Last week I was up skiing, hoping that the combination of exercise every day and exposure to bright sunlight would help with the sleep.
It turns out that everyone in the condo was tired and in bed by 10pm most nights, and I was stuck hitting the sack at that same time – about an hour and a half earlier than usual. My Zeo Sleep Monitor didn’t work so well because I was also using the same smartphone to play some isochronic tones from SleepTracks, and the two didn’t seem to cooperate all that well on a single device (at home, I have an iTouch for the music and an Android phone for the Zeo ap). I didn’t use the monitor all week.
So my reflections on how well I slept while on the ski trip are just that – reflections. Not very objective, as I am continuing to find out – see my article on nighttime perceptions of sleep. With the exception of one day, I felt pretty good the whole trip and was able to function just fine during the entire time.
While I was up there, I received an update from Yan at SleepTracks, where he ran across a study linking tart cherry juice with significantly increased levels of melatonin in the body. This led to longer and better quality sleep for the people in the study.
Tart cherry juice was previously studied for it’s muscle damage prevention properties. During this experiment, athletes being tested also talked about improved sleep with the juice, and so another pilot study was constructed to test this link.
The abstract of the study itself is here, and it sounds like good science – I’ve written before about using double-blind studies, and this one seems to cover most of the bases (highlighting is mine):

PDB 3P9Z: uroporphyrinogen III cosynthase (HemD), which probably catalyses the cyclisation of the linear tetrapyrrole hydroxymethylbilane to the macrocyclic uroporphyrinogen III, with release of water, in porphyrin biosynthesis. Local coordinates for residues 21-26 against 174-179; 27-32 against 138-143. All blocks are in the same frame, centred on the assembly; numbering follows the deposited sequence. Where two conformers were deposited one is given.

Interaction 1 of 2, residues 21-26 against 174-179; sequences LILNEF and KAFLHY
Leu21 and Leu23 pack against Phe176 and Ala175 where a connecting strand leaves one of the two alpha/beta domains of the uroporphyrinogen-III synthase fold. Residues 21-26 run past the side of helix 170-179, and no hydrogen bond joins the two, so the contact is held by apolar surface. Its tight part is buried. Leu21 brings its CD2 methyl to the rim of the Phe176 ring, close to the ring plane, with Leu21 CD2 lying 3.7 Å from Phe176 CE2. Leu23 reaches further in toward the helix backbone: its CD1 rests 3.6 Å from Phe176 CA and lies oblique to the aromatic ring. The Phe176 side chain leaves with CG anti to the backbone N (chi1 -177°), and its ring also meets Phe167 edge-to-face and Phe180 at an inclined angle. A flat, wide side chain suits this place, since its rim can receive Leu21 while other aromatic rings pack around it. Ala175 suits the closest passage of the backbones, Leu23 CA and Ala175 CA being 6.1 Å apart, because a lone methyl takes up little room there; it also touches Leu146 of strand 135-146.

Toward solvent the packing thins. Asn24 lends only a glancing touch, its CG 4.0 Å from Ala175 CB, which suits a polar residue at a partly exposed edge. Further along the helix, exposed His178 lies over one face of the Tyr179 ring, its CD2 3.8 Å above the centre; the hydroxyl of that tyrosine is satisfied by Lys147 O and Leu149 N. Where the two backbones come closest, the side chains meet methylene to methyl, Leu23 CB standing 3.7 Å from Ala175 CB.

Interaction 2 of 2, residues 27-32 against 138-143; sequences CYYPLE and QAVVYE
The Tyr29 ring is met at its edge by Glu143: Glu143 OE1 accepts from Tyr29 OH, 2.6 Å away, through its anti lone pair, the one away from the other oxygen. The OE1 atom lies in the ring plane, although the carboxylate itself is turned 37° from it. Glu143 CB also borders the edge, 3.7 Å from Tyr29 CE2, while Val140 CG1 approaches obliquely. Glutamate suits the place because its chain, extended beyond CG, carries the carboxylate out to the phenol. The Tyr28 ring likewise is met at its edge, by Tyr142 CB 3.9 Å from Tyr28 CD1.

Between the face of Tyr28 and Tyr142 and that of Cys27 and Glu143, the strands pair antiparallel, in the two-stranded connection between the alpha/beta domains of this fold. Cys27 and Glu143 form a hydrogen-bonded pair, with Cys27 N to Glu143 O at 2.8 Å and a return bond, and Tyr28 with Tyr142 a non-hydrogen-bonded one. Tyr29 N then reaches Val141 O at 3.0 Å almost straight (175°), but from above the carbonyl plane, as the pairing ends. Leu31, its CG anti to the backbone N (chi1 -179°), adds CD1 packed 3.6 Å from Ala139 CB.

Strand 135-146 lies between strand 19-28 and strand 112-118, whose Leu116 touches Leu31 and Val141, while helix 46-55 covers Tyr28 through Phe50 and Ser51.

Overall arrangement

Tart Montmorency cherries have been reported to contain high levels of phytochemicals including melatonin, a molecule critical in regulating the sleep-wake cycle in humans.
The aim of our investigation was to ascertain whether ingestion of a tart cherry juice concentrate would increase the urinary melatonin levels in healthy adults and improve sleep quality.
In a randomised, double-blind, placebo-controlled, crossover design, 20 volunteers consumed either a placebo or tart cherry juice concentrate for 7 days. Measures of sleep quality recorded by actigraphy and subjective sleep questionnaires were completed. Sequential urine samples over 48 h were collected and urinary 6-sulfatoxymelatonin (major metabolite of melatonin) determined; cosinor analysis was used to determine melatonin circadian rhythm (mesor, acrophase and amplitude). In addition, total urinary melatonin content was determined over the sampled period. Trial differences were determined using a repeated measures ANOVA.
Total melatonin content was significantly elevated (P < 0.05) in the cherry juice group, whilst no differences were shown between baseline and placebo trials. There were significant increases in time in bed, total sleep time and sleep efficiency total (P < 0.05) with cherry juice supplementation. Although there was no difference in timing of the melatonin circardian rhythm, there was a trend to a higher mesor and amplitude.